Researchers at The University of Manchester have developed graphene sensors that can be embedded into Radio Frequency Identification (RFID). The team has used the breakthrough to devise remote humidity sensors capable of drawing power from any wireless network.
RFID tags are most commonly used to track and identify objects as they travel through a supply chain. But when embedded with sensors, they can detect and transmit information regarding temperature, movement and even radiation – without the need for a dedicated source of power.
Not all environments are suitable for conventional methods of data gathering. Some are wet, some are hazardous. Some are just inconvenient. When combined with sensors, RFID technology enables data to be more easily collected from these locations. The RFID devices harvest power from local wireless networks and transmit information back to a central IT system.
A team of researchers from the University of Manchester have developed RFID systems embedded with graphene sensors, which they propose have the potential to ‘revolutionise the Internet of Things’.
Graphene RFID sensors: low-cost option for mass production
In 2004, researchers at the same university isolated graphene as the world’s first two-dimensional material. It is stronger than steel, lightweight, flexible and more conductive than copper. Ever since, the challenge has been to find real-world applications for the technology.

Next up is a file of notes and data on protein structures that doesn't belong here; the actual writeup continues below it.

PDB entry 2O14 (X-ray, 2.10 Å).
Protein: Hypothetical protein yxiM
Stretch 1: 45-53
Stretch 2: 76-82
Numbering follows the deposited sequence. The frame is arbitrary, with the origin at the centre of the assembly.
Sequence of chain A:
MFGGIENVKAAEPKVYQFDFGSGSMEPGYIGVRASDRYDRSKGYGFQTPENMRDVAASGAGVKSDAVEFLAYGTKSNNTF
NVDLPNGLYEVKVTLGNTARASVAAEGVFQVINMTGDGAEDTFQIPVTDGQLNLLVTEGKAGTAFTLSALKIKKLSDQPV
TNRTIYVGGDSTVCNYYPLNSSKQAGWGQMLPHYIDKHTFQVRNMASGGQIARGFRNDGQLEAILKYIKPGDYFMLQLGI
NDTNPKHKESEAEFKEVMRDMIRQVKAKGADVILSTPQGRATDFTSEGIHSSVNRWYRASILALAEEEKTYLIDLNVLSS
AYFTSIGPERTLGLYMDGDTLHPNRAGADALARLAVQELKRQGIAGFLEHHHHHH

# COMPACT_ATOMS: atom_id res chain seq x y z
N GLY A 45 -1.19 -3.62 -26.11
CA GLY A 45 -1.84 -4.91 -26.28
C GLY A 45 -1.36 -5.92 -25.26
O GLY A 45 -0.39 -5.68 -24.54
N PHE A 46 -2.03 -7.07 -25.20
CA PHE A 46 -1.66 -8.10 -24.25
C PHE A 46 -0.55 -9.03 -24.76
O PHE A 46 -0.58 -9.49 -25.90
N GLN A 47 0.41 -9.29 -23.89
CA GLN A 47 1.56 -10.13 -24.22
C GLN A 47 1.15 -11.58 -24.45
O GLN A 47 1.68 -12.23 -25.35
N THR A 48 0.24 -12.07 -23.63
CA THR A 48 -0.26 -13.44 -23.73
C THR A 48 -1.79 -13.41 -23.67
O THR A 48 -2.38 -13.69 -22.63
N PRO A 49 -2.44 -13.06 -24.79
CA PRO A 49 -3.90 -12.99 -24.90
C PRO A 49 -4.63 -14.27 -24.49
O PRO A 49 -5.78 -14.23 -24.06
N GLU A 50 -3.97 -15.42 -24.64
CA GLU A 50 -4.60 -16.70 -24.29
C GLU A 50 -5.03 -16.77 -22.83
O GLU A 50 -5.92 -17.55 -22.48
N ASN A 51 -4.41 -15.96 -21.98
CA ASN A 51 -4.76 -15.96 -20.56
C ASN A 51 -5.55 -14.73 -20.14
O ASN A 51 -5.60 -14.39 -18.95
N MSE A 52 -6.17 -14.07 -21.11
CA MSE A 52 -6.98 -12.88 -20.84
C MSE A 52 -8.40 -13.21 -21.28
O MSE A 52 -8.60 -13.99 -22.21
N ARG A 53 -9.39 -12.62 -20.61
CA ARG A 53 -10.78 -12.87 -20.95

In a paper published to Scientific Reports, Manchester University researchers unveil a design that layers a derivative of graphene, graphene oxide, to form flexible heterostructure humidity sensors that can connect to and garner power from any wireless network.
Using graphene and other 2D materials, the team has been able to stack layers of these materials in sequences that create high-performance structures.
RFID sensors to track moisture, food safety and nuclear waste
RFID sensors are central to the future of the IoT. This latest development from the University of Manchester could pave the way for a range of applications. These include battery-free, wireless monitoring in manufacturing environments sensitive to moisture, food safety during transit, healthcare and nuclear waste.
Dr Zhirun Hu, who led the project, pointed out that this was only the beginning. “The excitement does not end with this new application here, but leads to the future possibilities of integrations of this technique with other 2D materials to open up a new horizon of wireless sensing applications.”
Professor Sir Kostya Novoselov, a winner of the Nobel Prize for Physics and coordinator of the project, highlighted the importance of 2D materials to the future of the IoT.
“It is the first example of the printable technology where several 2D materials come together to create a functional device immediately suitable for industrial applications. The Internet of Things is the fast growing segment of technology, and I’m sure that 2D materials will play an important role there.”